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The New Prudishness

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This being early January, we’re awash in looks back. As I look back on the past few years, I see one thing on which everyone, neo-con or liberal, young or old, appeared to agree: our culture is oversexed. Porn is everywhere (see: Pornified, the Bush administration’s “War on Porn,” and every other New York Times op-ed in recent memory). Women who feel in control of their objectification are kidding themselves (see: Female Chauvinist Pigs; the condescending reviews of memoirs like Alice Denham’s Sleeping With Bad Boys). Celebrities aren’t the class acts they used to be (see: every blogged eye-roll over every paparazzi photo or leaked sex tape).
     But is it possible that what’s actually at work is a kind of neo-prudish groupthink?

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The books, the opinion pieces, the Today Show asides, all accuse the reigning pop culture of replacing good old reality with bedroom-eyed fantasy, rich love with cheap sex, girls next door with whores. Is it possible they’re all wrong? Or at least missing the point?
    Usually the observation is made off-handedly, as if we all know that we’re the most depraved culture in the history of the world: " It is news to no one, not even me, that eroticism in popular culture is a twenty-four-hour, all-you-can-eat buffet . . ." a concerned man wrote just days ago in a Times op-ed. "It is worth asking ourselves if this bawdy world of boobs and gams we have resurrected reflects how far we’ve come, or how far we have left to go," writes Ariel Levy in Female Chauvinist Pigs. "We are living in a pornified culture," writes Pamela Paul in Pornified, "and we have no idea what this means for ourselves, our relationships, and our society."
    The evidence given for our supposedly sex-mad society typically falls into these three categories:

1) Jenna Jameson’s 2004 autobiography; internet porn; sex parties like CAKE; strip clubs; pole-dancing classes; strip-aerobic classes; Pamela Anderson.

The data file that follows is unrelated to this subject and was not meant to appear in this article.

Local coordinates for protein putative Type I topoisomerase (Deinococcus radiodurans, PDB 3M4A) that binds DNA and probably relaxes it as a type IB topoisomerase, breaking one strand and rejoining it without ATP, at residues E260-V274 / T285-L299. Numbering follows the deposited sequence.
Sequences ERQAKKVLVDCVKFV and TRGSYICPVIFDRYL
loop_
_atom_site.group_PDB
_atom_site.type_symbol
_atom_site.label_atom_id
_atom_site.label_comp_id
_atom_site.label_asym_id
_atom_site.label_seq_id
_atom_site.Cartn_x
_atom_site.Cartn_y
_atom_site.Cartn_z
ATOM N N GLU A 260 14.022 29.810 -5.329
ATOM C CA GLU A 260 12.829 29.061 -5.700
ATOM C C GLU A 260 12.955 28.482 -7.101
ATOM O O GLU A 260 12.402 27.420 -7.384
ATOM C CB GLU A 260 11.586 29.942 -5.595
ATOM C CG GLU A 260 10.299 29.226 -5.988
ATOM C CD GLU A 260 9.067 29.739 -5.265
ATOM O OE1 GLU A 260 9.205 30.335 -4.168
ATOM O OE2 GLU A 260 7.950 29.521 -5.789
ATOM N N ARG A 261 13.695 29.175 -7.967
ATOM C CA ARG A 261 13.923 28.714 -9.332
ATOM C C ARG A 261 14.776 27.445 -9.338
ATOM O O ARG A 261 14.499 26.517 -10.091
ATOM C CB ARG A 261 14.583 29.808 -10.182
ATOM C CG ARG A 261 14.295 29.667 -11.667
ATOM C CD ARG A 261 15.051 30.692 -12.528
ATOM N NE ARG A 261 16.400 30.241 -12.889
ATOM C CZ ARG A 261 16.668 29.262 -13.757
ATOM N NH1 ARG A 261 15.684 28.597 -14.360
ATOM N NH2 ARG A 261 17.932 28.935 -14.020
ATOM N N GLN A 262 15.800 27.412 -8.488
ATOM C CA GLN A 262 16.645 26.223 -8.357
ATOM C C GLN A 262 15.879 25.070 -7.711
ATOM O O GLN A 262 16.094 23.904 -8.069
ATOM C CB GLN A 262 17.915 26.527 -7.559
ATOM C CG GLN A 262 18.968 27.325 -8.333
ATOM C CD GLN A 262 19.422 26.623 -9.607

2) Girls Gone Wild; celebrity sex tapes; that handful of trashy girls (Tara Reid, Britney Spears, Paris Hilton, Lindsay Lohan) who run around getting photographed in various states of undress; female Olympic athletes posing in Playboy in 2004.

3) Ruffled miniskirts; low-rise jeans; thongs.

Let’s look at these one at a time.
    First, there has always been porn. Sexy ladies have always been interesting. We are biologically predisposed to enjoy sex and to enjoy watching other people enjoy sex and to hearing about people having sex and reading in Star or tell-all memoirs about people having sex. Have you read Confidential magazine from the ’50s? So much dirtier than Us. And what about the Deep Throat phenomenon of 1972? A-list film stars showed up to the premiere of a porn film more than thirty years ago.
    Yes, the internet has made pornography easier to access. Is there anything the internet hasn’t done this to? It’s changed the music industry, the ad industry

As for teen girls: they have always gone, and will always go, wild.

and the news media. Why wouldn’t it change pornography too? But is the change one of quality (sex is dirtier now) or one of quantity (you don’t have to go to the store)? Having seen pre-Hays-Code films, I think the latter. Anti-porn activists point to violent, hateful or kiddie porn as if it were the standard. But there are as many kinds of porn as there are kinds of sex: some is reprehensible, some is affectionate; plenty is really dull.